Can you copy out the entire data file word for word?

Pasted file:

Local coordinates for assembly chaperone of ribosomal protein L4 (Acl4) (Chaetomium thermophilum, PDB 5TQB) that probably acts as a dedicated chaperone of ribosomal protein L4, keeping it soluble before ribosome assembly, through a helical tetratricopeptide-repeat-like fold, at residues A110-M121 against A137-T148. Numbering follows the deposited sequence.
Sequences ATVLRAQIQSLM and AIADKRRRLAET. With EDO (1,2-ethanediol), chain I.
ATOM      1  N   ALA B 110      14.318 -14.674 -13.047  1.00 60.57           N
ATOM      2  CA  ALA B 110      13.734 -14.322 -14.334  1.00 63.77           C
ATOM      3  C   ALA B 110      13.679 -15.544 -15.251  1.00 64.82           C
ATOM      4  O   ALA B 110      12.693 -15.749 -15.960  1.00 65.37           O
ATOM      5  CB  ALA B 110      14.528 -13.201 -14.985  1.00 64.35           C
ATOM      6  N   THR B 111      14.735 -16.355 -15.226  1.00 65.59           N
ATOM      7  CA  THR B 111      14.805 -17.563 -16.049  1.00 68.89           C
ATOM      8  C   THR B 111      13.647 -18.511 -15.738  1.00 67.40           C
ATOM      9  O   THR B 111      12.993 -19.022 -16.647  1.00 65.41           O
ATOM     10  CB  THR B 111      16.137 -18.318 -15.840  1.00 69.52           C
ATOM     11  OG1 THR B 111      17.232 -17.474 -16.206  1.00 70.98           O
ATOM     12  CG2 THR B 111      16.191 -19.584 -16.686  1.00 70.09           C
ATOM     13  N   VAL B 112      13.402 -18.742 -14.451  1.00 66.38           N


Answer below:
Local coordinates for assembly chaperone of ribosomal protein L4 (Acl4) (Chaetomium thermophilum, PDB 5TQB) that probably acts as a dedicated chaperone of ribosomal protein L4, keeping it soluble before ribosome assembly, through a helical tetratricopeptide-repeat-like fold, at residues A110-M121 against A137-T148. Numbering follows the deposited sequence.
Sequences ATVLRAQIQSLM and AIADKRRRLAET. With EDO (1,2-ethanediol), chain I.
ATOM      1  N   ALA B 110      14.318 -14.674 -13.047  1.00 60.57           N
ATOM      2  CA  ALA B 110      13.734 -14.322 -14.334  1.00 63.77           C
ATOM      3  C   ALA B 110      13.679 -15.544 -15.251  1.00 64.82           C
ATOM      4  O   ALA B 110      12.693 -15.749 -15.960  1.00 65.37           O
ATOM      5  CB  ALA B 110      14.528 -13.201 -14.985  1.00 64.35           C
ATOM      6  N   THR B 111      14.735 -16.355 -15.226  1.00 65.59           N
ATOM      7  CA  THR B 111      14.805 -17.563 -16.049  1.00 68.89           C
ATOM      8  C   THR B 111      13.647 -18.511 -15.738  1.00 67.40           C
ATOM      9  O   THR B 111      12.993 -19.022 -16.647  1.00 65.41           O
ATOM     10  CB  THR B 111      16.137 -18.318 -15.840  1.00 69.52           C
ATOM     11  OG1 THR B 111      17.232 -17.474 -16.206  1.00 70.98           O
ATOM     12  CG2 THR B 111      16.191 -19.584 -16.686  1.00 70.09           C
ATOM     13  N   VAL B 112      13.402 -18.742 -14.451  1.00 66.38           N